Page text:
Radcliffe Fellow, interdisciplinary artist and writer Every Ocean Hughes shares thoughts on making art and queering art. She will be the featured artist at a free lunch for undergrads on Oct. 18.
By Truelian Lee '21
Earlier this week, I had the most fascinating conversation with Every Ocean Hughes, a multidisciplinary artist who’s a Radcliffe Fellow this year. At the end, I walked out of her office feeling like my brain had just exercised, as if my neurons were aching from being stretched and messaged. Like her art, Hughes’ answers were thoughtful and deep and probing. As someone who takes a more intellectual stance toward art, I was interested in so clearly seeing someone else approach art in that same analytical, self-conscious way. At one point in our conversation, Hughes was describing her artistic philosophy and said that a portion of it “would be hard to describe in your vocabulary.”
“I like to generate vocabulary and contribute that through my work to my community and to anybody. That’s kind of the work I feel like I’ve been doing,” Hughes said.
Hughes will be a featured guest artist 12-1 p.m. Friday, October 18 during ArtsBites, the Office for the Arts series that combines artists, undergraduates, food and conversation around the big table at 74 Mount Auburn Street. The event is free and open to all undergraduates, but registration is required.
The following are edited and condensed highlights from my conversation with Hughes.
How did you come up with the idea to focus on “queer death”? What inspired you?
I have been living a life with death my whole life. A few of my best friends died when I was very young, so it’s been a very consistent thing in my life, and as I grew older, I knew that one day, I would deal with it, that I would take this content and really look at it. But also, as an artist and a thinking person and a person in the queer community, I have always been very attuned to the fact that a generation of people died in the AIDS crisis before I moved to New York. In that way, I am also in tune to how the community has been deeply and profoundly affected and formed by that experience. One of the other things about queer death: If you use “queer” like “to queer something” – like “queering” death – what that really means to me is that I’m bringing it back to the body. I’m very interested in the aesthetic experience of dying. I also think about the way we’re looking at death in these times of violence and precarity and rising fascism, how we’re reading about it and seeing it in the news. I wanted to put all those things together. In a way, it is the most intimate personal project I’ve ever done in that it has more of me in it, but the things that I do always are trying to be relevant and in a political context.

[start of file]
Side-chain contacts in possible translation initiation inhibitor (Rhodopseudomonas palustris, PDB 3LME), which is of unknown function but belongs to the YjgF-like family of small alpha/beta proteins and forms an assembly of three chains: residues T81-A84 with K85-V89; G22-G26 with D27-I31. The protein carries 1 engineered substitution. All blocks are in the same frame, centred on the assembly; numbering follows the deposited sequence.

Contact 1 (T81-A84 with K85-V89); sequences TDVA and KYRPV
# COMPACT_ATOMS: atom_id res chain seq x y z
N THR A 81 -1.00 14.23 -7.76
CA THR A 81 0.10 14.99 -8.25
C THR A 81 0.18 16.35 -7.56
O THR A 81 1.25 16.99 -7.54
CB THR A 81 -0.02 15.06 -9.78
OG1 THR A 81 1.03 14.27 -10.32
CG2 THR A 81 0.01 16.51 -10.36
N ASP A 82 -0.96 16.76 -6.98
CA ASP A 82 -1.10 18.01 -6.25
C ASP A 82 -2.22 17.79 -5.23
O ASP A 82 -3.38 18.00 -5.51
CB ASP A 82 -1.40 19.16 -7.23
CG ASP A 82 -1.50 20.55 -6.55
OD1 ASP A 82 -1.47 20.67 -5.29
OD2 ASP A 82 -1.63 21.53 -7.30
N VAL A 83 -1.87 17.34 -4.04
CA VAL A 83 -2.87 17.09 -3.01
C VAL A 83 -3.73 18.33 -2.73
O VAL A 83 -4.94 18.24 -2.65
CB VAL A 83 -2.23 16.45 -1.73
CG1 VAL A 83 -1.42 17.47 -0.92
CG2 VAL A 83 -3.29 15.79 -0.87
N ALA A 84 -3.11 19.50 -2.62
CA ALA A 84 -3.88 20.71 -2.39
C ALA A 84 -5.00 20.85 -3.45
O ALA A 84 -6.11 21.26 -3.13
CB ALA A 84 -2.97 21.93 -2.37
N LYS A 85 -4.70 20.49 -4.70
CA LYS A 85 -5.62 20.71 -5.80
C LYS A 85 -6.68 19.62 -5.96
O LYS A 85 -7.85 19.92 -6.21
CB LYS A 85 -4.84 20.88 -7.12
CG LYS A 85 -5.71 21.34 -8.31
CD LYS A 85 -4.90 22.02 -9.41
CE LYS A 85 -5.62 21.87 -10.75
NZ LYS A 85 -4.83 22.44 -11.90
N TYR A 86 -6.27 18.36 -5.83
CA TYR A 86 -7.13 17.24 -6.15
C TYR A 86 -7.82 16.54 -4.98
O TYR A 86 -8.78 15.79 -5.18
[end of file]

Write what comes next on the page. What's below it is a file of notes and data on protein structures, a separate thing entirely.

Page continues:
You mentioned earlier in our conversation that you had started to use the term “queer death” to describe your work less. What is the thought process behind this evolution?
I’m an artist who asks questions. I get a lot of pleasure from and I’m very invested in vocabulary, in what tools we have to articulate ourselves, especially coming from a queer community, and a community that has codes and also has invented language, that needs language, that has wanted more from language than what is available to it. I lived in Stockholm, Sweden, for the last six years full time and I was teaching there, and it’s my experience there that makes me question the term “queer” and the saturation of “queer.” I won’t say acceptance, because I don’t think that’s what it is. It’s commercial saturation. And things have changed. A lot of things have changed for the better. People can live more genders with more styles and people get to live rather than not live. In terms of how we use the word “queer,” I’m interested in being more specific. I love it. I still use it all the time, and I think it’s a beautiful word. Historically, it’s an important word, and I think it’s also vernacular in the way that it can signify a broad, broad range of things, and that is always fun. I have absolutely zero interest in policing “queer” anything, but I am interested in what it does and how that’s changed.
You recently released Help the Dead, a live performance that focuses on self-determination, accountability and continuity. In what ways does it differ from your previous works?
When I was younger, I didn’t have the tools to deal with that. I don’t think anyone would. But now I was old enough, I started to deal with it, and it became an emotional project, a spiritual project, an art project, and for me, it is a political project. Help the Dead is a different work for me because for the first time, I am not performing in the work, and it’s also scripted completely. I’m enjoying it. It’s not proper theater, but it’s very textual. It’s also a story. I’ve never told a story before. For the first long bit of being an artist, I was thinking through movement, aesthetically, experimentally, socially, politically, so I was really interested in things like the way we organize ourselves, what that looks like, the history of representation in social movements, and also things that are more abstract. I was working a lot with abstraction and identity.
As an artist, you have a lot of experience working with abstraction. Do you have any advice to give to Harvard students who are similarly interested in working with abstraction and turning it into art?
It’s always within a certain person’s personality and skills and desire. It’s very hard to say a kind of generalized thing, because an approach to an artwork is entirely you. It’s how you think and how you feel and what you want from the world.